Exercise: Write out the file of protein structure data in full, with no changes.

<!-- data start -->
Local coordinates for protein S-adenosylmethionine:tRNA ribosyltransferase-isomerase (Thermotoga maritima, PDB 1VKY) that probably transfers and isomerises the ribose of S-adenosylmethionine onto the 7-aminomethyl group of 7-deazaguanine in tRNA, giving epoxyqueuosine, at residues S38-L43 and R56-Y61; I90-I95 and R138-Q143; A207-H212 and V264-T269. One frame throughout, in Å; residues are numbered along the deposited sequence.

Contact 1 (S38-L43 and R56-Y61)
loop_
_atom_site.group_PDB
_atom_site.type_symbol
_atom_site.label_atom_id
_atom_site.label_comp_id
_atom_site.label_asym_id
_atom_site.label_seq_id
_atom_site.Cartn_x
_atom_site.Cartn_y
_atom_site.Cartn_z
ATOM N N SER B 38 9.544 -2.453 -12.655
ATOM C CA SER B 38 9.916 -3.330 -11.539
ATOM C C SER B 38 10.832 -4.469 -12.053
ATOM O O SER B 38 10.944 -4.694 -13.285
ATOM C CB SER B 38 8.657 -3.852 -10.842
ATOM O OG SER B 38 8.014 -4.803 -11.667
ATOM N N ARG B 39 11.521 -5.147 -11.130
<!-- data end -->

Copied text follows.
Local coordinates for protein S-adenosylmethionine:tRNA ribosyltransferase-isomerase (Thermotoga maritima, PDB 1VKY) that probably transfers and isomerises the ribose of S-adenosylmethionine onto the 7-aminomethyl group of 7-deazaguanine in tRNA, giving epoxyqueuosine, at residues S38-L43 and R56-Y61; I90-I95 and R138-Q143; A207-H212 and V264-T269. One frame throughout, in Å; residues are numbered along the deposited sequence.

Contact 1 (S38-L43 and R56-Y61)
loop_
_atom_site.group_PDB
_atom_site.type_symbol
_atom_site.label_atom_id
_atom_site.label_comp_id
_atom_site.label_asym_id
_atom_site.label_seq_id
_atom_site.Cartn_x
_atom_site.Cartn_y
_atom_site.Cartn_z
ATOM N N SER B 38 9.544 -2.453 -12.655
ATOM C CA SER B 38 9.916 -3.330 -11.539
ATOM C C SER B 38 10.832 -4.469 -12.053
ATOM O O SER B 38 10.944 -4.694 -13.285
ATOM C CB SER B 38 8.657 -3.852 -10.842
ATOM O OG SER B 38 8.014 -4.803 -11.667
ATOM N N ARG B 39 11.521 -5.147 -11.130